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February 8, 2008

my stopmo camera set-up

by sven at 7:00 am

"A Word From Professor Ichbonnsen" was a big leap forward for me in several ways. I did lipsync for the first time... I explored a pose-to-pose approach to stopmo... And I shot using a digital still camera.

my stopmo camera set-up
click on image to enlarge

I recently wrote a post titled "how to connect your digital still camera to a computer - explained"... So I'm not going to go into every detail about my set-up today. However, what that post was really missing was a good diagram. ...So here ya go, I've created one.

Note: In this configuration, the DV cam is being used as an analog-to-digital converter.

Canon ZR45 and Canon PowerShot G5

On my first stopmo film, The Great Escape, I used the DV cam for image capture. The picture quality was nowhere near as good as what I can get with the still cam -- but one nice thing was that I only needed one cord (the FireWire) going between it and the computer.

Oh, and I guess another nice thing was that I only needed one piece of software running: FrameThief. Using a DSC, I need 3 softwares running simultaneously: FrameThief, RemoteCapture, and Proxi.

Proxi -- since you probably haven't heard of it -- manages applescripts, so I can trigger FrameThief and RemoteCapture with a single keystroke. I am much indebted to Evan DeRushie for sharing the relevant script with me, and pointing me in Proxi's direction.

demonstration of flicker
click on image to play clip (38 KB)

There is a perennial problem with using a DSC to shoot stopmo: flicker. Stopmoes complain about flicker furiously... But you don't often see an actual example. I thought it would be illustrative to show an abandoned shot here.

Watch the clip. See how some frames are randomly lighter than others? That's flicker. I made the still shot above out of a flicker frame and a non-flicker frame to highlight the contrast.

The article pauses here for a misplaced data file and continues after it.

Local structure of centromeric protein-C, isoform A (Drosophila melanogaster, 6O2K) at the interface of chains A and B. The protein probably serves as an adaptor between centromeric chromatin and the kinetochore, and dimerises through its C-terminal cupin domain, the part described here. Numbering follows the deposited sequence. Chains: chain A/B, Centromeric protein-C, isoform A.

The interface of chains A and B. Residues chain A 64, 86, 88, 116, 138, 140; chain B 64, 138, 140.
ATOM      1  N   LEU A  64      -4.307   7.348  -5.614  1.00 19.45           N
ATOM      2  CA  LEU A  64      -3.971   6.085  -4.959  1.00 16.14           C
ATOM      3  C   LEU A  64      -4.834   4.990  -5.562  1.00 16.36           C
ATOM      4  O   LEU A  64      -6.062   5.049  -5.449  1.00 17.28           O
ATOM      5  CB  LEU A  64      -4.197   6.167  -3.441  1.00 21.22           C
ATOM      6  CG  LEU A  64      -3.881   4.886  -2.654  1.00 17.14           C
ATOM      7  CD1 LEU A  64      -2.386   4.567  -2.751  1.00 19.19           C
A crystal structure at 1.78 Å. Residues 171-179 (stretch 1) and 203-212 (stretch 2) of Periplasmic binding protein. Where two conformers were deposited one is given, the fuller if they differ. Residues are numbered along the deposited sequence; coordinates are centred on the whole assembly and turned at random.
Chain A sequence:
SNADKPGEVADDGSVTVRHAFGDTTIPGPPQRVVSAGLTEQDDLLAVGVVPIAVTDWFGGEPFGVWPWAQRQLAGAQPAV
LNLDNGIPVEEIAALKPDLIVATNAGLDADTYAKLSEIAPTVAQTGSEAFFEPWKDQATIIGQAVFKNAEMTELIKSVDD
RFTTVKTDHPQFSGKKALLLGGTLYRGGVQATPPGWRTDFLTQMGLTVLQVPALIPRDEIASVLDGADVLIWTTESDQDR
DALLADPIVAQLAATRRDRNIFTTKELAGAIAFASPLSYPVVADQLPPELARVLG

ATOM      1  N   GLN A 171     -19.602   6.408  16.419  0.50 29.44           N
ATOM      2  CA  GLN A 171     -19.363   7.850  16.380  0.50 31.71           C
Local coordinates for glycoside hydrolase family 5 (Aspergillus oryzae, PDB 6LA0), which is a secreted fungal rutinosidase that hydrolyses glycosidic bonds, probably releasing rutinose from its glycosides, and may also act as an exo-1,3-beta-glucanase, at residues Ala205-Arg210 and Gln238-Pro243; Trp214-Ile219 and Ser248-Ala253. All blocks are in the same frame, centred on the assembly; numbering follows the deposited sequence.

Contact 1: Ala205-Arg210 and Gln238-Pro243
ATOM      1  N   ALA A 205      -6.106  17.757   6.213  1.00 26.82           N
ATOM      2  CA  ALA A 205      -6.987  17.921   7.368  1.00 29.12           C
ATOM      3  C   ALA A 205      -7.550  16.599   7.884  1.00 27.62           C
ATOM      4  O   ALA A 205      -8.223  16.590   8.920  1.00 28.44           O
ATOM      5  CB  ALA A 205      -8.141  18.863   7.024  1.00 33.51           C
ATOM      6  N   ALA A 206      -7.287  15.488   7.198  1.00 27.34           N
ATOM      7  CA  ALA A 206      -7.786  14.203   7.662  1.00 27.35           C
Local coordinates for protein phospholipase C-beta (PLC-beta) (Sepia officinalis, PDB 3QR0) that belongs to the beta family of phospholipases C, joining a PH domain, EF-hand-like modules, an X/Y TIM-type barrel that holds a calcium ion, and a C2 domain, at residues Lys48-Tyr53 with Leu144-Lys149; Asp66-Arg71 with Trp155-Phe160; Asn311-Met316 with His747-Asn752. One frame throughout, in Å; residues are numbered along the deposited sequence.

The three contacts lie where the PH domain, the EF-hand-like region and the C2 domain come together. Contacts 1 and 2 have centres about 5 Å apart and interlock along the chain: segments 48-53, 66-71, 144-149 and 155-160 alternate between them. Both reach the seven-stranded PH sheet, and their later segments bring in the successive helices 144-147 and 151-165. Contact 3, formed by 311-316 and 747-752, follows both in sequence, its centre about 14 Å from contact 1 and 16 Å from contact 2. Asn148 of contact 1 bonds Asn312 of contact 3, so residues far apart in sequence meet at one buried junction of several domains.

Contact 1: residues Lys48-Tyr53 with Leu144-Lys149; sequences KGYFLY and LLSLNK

There are several possible causes of flicker:

  1. A camera's internal programming automatically adjusts the images it takes, before you ever see them. This can lead to inconsistencies. The way around this problem is to shoot in RAW format. When you look at a RAW file, you're seeing what the capture chip actually saw. The files are huge, but you also (I'm told) have a lot more ability to adjust the images.

  2. With most DSCs, the camera's aperture re-adjusts itself with each shot taken. For consumer-grade cameras, there's just nothing to do about this. For the high-end DSLR cams, though, you can get lenses that don't auto-adjust. It's a very pricey solution.

  3. Fluctuations in electrical current can effect both the camera and your lighting set-up. In a residential home, a refrigerator turning on or off can have a significant impact on your images. The solution: to get a voltometer which can smooth out the spikes and dips in your current.

Thanks to some early-morning advice from my photo-wiz friend Michael Hall, I was able to figure out how to use RAW files. And happily, that solved most of my flicker problems.

(By the way: most image editing software can't deal with RAW files. Luckily, by digging around in my applications folder I was was able to find a program -- which came with the camera originally -- that can translate RAW files into jpgs.)

final film
click on image to play clip (2.1 MB)

So, most of my flicker woes were solved... But not all of them. If you watch the final film carefully, there's a hint of flicker in that first shot of Ichbonnsen.

It's a curious flicker, though... It seems to move from the top of the screen to the bottom... It doesn't seem even. Could it be the result of a reflection, or some other practical lighting condition?

Right now, I think looking into voltometers is my next least-radical step.

posted by sven | February 8, 2008 7:00 AM | categories: stopmo